Cross-Connection Control Program

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What is a cross-connection?

  • Any temporary or permanent connection between a public water system or consumer's potable (i.e., drinking) water system and a source or system containing non-potable water or other substances. An example is the piping between a public water system or consumer's potable water system and an auxiliary water system, cooling system or irrigation system.

What is backflow?

  • The reversal of flow of water or other substances through a cross-connection into the public water system or consumer's potable water system.
  • Backflow into a public water system can pollute or contaminate the water in that system making it unsafe to drink.

What is backpressure backflow?

  • Backflow caused by a downstream pressure that is greater than the upstream or supply pressure in a public water system or consumer's potable water system.
  • Backpressure can result from an increase in downstream pressure, a reduction in the potable water supply pressure, or a combination of both.

What is back-siphonage?

  • Backflow caused by a negative pressure (i.e., a vacuum or partial vacuum) in a Public water system or consumer's potable water system.
  • Back-siphonage can occur when there is a stoppage of water supply due to a nearby fire fighting, a break in a water main, etc.

Why does Sacramento Suburban Water District need to control cross-connections and protect its public water system against backflow?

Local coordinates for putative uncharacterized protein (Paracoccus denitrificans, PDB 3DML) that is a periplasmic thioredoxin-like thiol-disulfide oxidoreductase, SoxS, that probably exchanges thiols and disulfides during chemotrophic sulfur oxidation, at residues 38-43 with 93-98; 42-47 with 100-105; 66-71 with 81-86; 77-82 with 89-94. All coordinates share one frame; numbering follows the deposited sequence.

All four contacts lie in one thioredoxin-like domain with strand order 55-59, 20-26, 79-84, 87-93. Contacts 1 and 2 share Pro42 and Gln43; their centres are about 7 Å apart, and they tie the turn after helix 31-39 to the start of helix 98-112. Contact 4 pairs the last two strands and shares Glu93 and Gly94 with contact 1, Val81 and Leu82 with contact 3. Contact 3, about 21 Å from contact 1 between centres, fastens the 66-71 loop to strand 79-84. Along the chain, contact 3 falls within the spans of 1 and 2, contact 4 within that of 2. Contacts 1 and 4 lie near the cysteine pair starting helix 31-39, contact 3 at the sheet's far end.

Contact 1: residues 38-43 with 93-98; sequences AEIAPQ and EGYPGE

• Because backflows can contaminate the drinking water in the public water system, California Code of Regulation, Title 17, requires each Water Supplier to protect the public water supply from contamination by implementing a State approved cross-connection control program.

How does Sacramento Suburban Water District implement the Cross-Connection Control Program?

  • The Program requires all new service connections and certain existing service connections to install an approved backflow prevention device.

What is a backflow prevention device?

  • A means or device which prevents pollutants and contaminants from backflowing into the public water system.

Why do backflow preventers have to be tested annually?

  • To ensure the proper operation of a backflow prevention device, it must be tested and certified upon installation and annually thereafter as required by state code.
  • Laboratory tests on all approved backflow prevention devices indicate that some components may fail in time, and periodic testing is the only method to ensure that the backflow prevention device is functioning properly and protecting the public water system.

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